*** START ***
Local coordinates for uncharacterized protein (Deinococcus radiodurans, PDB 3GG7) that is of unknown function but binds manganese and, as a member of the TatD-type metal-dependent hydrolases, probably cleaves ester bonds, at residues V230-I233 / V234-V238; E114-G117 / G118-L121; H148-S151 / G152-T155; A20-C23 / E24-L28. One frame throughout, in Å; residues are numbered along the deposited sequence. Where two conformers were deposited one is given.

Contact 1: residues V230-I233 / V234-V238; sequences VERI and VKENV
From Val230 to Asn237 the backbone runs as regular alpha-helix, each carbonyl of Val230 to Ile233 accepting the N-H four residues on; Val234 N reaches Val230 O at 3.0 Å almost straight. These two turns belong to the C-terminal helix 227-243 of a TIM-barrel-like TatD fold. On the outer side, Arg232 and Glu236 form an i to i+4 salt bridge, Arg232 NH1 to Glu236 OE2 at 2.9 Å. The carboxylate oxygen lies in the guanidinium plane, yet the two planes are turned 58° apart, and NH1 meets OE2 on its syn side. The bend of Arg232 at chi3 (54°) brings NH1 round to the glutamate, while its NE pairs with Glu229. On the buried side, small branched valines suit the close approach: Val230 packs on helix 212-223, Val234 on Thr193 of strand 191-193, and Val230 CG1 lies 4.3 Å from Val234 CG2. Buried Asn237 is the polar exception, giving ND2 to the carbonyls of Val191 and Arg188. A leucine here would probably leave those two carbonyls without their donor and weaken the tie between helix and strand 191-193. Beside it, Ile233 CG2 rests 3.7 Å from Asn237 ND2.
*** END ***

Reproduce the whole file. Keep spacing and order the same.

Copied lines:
Local coordinates for uncharacterized protein (Deinococcus radiodurans, PDB 3GG7) that is of unknown function but binds manganese and, as a member of the TatD-type metal-dependent hydrolases, probably cleaves ester bonds, at residues V230-I233 / V234-V238; E114-G117 / G118-L121; H148-S151 / G152-T155; A20-C23 / E24-L28. One frame throughout, in Å; residues are numbered along the deposited sequence. Where two conformers were deposited one is given.

Contact 1: residues V230-I233 / V234-V238; sequences VERI and VKENV
From Val230 to Asn237 the backbone runs as regular alpha-helix, each carbonyl of Val230 to Ile233 accepting the N-H four residues on; Val234 N reaches Val230 O at 3.0 Å almost straight. These two turns belong to the C-terminal helix 227-243 of a TIM-barrel-like TatD fold. On the outer side, Arg232 and Glu236 form an i to i+4 salt bridge, Arg232 NH1 to Glu236 OE2 at 2.9 Å. The carboxylate oxygen lies in the guanidinium plane, yet the two planes are turned 58° apart, and NH1 meets OE2 on its syn side. The bend of Arg232 at chi3 (54°) brings NH1 round to the glutamate, while its NE pairs with Glu229. On the buried side, small branched valines suit the close approach: Val230 packs on helix 212-223, Val234 on Thr193 of strand 191-193, and Val230 CG1 lies 4.3 Å from Val234 CG2. Buried Asn237 is the polar exception, giving ND2 to the carbonyls of Val191 and Arg188. A leucine here would probably leave those two carbonyls without their donor and weaken the tie between helix and strand 191-193. Beside it, Ile233 CG2 rests 3.7 Å from Asn237 ND2.